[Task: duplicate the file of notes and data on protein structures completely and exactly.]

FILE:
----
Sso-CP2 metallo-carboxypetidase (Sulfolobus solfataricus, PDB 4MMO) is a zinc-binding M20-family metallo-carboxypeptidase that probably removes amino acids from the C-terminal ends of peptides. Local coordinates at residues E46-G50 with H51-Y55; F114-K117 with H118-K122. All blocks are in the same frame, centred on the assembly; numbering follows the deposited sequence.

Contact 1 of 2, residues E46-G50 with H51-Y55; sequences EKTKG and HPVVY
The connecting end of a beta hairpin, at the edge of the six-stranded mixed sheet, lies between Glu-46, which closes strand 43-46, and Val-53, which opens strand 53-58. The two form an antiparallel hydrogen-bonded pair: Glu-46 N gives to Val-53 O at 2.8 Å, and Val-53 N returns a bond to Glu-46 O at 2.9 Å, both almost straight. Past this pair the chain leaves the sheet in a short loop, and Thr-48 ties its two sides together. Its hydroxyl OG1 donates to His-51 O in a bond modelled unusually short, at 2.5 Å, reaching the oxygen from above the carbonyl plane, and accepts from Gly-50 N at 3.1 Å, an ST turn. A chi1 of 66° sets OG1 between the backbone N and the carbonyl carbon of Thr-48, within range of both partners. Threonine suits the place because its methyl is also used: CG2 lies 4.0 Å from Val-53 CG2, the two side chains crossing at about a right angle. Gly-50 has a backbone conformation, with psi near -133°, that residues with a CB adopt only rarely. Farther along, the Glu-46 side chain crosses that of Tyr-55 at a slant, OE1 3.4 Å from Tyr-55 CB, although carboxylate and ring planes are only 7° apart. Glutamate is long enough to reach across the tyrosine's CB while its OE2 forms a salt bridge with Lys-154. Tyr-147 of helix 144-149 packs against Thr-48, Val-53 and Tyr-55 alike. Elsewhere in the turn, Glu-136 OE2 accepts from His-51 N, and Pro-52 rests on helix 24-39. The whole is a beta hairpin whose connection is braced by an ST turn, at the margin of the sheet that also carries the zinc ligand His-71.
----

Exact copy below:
Sso-CP2 metallo-carboxypetidase (Sulfolobus solfataricus, PDB 4MMO) is a zinc-binding M20-family metallo-carboxypeptidase that probably removes amino acids from the C-terminal ends of peptides. Local coordinates at residues E46-G50 with H51-Y55; F114-K117 with H118-K122. All blocks are in the same frame, centred on the assembly; numbering follows the deposited sequence.

Contact 1 of 2, residues E46-G50 with H51-Y55; sequences EKTKG and HPVVY
The connecting end of a beta hairpin, at the edge of the six-stranded mixed sheet, lies between Glu-46, which closes strand 43-46, and Val-53, which opens strand 53-58. The two form an antiparallel hydrogen-bonded pair: Glu-46 N gives to Val-53 O at 2.8 Å, and Val-53 N returns a bond to Glu-46 O at 2.9 Å, both almost straight. Past this pair the chain leaves the sheet in a short loop, and Thr-48 ties its two sides together. Its hydroxyl OG1 donates to His-51 O in a bond modelled unusually short, at 2.5 Å, reaching the oxygen from above the carbonyl plane, and accepts from Gly-50 N at 3.1 Å, an ST turn. A chi1 of 66° sets OG1 between the backbone N and the carbonyl carbon of Thr-48, within range of both partners. Threonine suits the place because its methyl is also used: CG2 lies 4.0 Å from Val-53 CG2, the two side chains crossing at about a right angle. Gly-50 has a backbone conformation, with psi near -133°, that residues with a CB adopt only rarely. Farther along, the Glu-46 side chain crosses that of Tyr-55 at a slant, OE1 3.4 Å from Tyr-55 CB, although carboxylate and ring planes are only 7° apart. Glutamate is long enough to reach across the tyrosine's CB while its OE2 forms a salt bridge with Lys-154. Tyr-147 of helix 144-149 packs against Thr-48, Val-53 and Tyr-55 alike. Elsewhere in the turn, Glu-136 OE2 accepts from His-51 N, and Pro-52 rests on helix 24-39. The whole is a beta hairpin whose connection is braced by an ST turn, at the margin of the sheet that also carries the zinc ligand His-71.